Select Page

the-psychology-of-sales-call-reluctance-book-coverThe Psychology of Sales Call Reluctance by George Dudley and Shannon Goodson is a critical and scientific look at a problem that plagues a lot of industries besides those with highly visible sales forces: Fear of Self Promotion. The Psychology of the Fear of Self Promotion–doesn’t ring quite the same.

Dudley and Goodson have collected an excellent rebuttal to the over simplified solutions usually championed by sales trainers–“It’s just fear of rejection, or laziness”. But it’s not just… it’s more complicated than that. As almost anything dealing with human behavior is. The authors have plenty of snarky remarks for this brand of agitator.

Agitators. This is how the authors see the under-qualified coaching efforts of sales trainers who promote anecdotal solutions to problems with a lot of strings attached. Agitators can cause very expensive problems creating reluctant sales people where there were none to begin with.

Sales Call Reluctance is not just a fear of rejection. It doesn’t explain how the many people who are clearly not lazy, and have clearly shed their fear of rejection, can still manage to dramatically under-perform far worse than could be explained simply by bad luck. The authors explain that sales call reluctance can’t be present in someone who doesn’t want to excel in their sales career. In other words, someone who doesn’t want to self promote, doesn’t have a problem with a fear of self promoting.

The first three chapters of the book are focused on defining the problem and the scope and state of the solution.

The second chapter deals with what the authors refer to Sales Call Reluctance Imposters. The imposters are the reason the solution to the problem is so much less self-evident than it appears to be. Imposters express symptoms of one type of reluctance, while actually holding another one. The twelve types of Call Reluctance identified in the author’s research, and explained in the weighty chapter 3, are:

  • Doomsayer; overly focused on the worst case scenario
  • Over-Preparation; fixated on being prepared for every scenario
  • Hyper-Pro; fixated on professional presentation
  • Stage Fright; paralyzed by the group spotlight
  • Roll Rejection; feelings of shame over self-promotion occupation
  • Yielder; Obsession with courtesy
  • Social Self-Consciousness; pre-occupation with relative status
  • Separationist; Can’t sell to friends
  • Emotionally Unemancipated; Can’t sell to family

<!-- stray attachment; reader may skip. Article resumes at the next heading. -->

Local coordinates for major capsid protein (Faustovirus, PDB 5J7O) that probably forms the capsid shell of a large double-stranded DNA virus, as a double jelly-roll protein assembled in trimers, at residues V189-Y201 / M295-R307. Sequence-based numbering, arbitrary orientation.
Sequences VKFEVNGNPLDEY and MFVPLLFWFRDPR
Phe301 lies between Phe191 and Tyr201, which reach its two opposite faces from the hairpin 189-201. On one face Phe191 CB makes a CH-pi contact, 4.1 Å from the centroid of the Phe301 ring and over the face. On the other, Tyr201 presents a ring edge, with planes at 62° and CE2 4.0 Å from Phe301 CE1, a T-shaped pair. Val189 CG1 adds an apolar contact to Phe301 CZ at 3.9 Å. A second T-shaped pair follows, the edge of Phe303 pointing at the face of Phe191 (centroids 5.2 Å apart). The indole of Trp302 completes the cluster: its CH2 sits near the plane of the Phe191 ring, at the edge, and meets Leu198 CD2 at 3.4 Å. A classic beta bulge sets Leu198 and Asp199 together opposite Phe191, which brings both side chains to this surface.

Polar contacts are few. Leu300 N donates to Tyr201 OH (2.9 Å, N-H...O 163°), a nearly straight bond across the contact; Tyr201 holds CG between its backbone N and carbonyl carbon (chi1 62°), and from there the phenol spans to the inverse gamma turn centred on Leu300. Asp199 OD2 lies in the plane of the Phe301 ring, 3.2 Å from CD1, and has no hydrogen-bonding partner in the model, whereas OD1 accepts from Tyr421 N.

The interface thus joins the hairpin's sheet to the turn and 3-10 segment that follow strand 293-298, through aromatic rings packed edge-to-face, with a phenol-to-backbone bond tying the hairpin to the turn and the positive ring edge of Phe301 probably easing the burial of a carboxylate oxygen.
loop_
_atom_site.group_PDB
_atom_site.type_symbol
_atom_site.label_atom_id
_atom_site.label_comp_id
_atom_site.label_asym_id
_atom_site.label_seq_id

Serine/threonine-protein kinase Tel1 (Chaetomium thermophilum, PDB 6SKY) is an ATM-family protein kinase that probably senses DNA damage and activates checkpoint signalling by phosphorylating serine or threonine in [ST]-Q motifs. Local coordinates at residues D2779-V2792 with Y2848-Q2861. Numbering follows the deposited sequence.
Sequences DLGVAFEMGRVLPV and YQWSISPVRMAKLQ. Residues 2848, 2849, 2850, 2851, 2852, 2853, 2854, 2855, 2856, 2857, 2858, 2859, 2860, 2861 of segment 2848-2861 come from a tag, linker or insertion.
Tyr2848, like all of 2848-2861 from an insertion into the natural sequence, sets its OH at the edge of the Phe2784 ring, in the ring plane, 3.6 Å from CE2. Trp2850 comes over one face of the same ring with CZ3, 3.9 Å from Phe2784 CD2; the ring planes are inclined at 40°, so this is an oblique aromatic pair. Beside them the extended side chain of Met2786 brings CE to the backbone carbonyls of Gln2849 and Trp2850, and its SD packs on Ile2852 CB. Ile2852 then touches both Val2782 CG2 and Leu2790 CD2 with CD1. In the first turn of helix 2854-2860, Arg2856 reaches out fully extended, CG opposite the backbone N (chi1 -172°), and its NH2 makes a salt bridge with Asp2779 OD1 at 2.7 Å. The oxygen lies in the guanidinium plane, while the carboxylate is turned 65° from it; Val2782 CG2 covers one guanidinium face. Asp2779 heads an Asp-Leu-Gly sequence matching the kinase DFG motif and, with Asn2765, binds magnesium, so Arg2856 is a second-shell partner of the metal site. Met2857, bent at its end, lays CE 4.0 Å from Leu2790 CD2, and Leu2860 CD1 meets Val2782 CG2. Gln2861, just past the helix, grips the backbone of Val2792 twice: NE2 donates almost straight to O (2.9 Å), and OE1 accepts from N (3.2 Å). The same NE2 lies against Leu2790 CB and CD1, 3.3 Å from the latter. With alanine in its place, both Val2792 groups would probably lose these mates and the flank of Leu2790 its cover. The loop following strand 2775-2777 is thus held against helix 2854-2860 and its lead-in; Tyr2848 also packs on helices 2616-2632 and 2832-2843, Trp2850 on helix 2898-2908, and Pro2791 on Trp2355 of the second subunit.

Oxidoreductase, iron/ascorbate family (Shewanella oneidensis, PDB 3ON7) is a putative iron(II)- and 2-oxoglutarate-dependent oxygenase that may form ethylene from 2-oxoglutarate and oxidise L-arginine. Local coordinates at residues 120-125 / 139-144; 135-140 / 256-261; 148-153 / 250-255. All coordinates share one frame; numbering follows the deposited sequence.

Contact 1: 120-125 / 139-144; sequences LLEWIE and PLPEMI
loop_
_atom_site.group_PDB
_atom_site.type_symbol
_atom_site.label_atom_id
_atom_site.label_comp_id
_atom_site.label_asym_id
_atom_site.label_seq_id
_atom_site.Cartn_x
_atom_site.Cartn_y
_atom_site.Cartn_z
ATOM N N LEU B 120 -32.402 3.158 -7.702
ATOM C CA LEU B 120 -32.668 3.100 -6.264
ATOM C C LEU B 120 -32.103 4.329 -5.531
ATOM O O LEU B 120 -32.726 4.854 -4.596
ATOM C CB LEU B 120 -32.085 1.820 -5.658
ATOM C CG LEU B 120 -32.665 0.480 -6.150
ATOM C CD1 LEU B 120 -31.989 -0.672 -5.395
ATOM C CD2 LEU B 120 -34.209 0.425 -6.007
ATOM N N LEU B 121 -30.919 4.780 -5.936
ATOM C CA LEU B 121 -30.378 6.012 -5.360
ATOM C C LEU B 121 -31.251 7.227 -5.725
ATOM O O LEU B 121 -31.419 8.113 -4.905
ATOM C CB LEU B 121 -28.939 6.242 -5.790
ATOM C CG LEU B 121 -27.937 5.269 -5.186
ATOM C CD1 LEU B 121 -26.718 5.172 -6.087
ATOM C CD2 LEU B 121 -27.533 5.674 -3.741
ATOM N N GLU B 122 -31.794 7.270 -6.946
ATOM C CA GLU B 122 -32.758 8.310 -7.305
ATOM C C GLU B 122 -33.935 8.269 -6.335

• Referal aversion; Can’t ask for help
  • Telephobia; fear response affixed to the phone and communication devices
  • Oppositional Reflex; Always 5 excuses ahead of any criticism

The authors have conducted their research and tailored their treatment suggestions to work with their proprietary SPQ*Gold personality test, which has more than a few decades of use and refinement to boast some pretty reasonable credibility. But as the authors admit, it’s not the end all be all. They have much to learn, as all of us do. That been said, the book is effectively a very long sales pitch for the test. You’ll be interested in what your scores would look like before you’re done.

The second large section of the book is dedicated to considering the treatment suggestions that might be effective for the various kinds of call reluctance identified. The authors stress that users should pay careful attention to how and in what order treatments are applied, and not to try and apply them where they’re not suggested. It sounds ominous when they say it, but it doesn’t seem non-sensical as you read their advice.

I don’t want to go into specifics because I really think their suggestions are more than just a bag of tricks–and I haven’t followed enough of the suggestions myself to feel like I could say anything useful about them. But let’s just say this: I’m still wearing a rubber band around my wrist.

Overall, this book is readable. The authors interject wit just often enough to keep things moving along, but mind you, it’s not a lightweight book either. Each chapter cost me more than an hour. And there’s no ebook option. Blather!

As I finished the book, I found that it was directly relevant to me as a photographer and salesperson for my photography company. But it’s also fascinating as a support for the understanding of colleagues, and the challenges other businesses face. If you’re someone who relies heavily on self-promotion (artists, I’m looking at you), I think you’ll find a lot of helpful insights here. Sometimes just seeing and naming a problem is enough to make it start to wither away.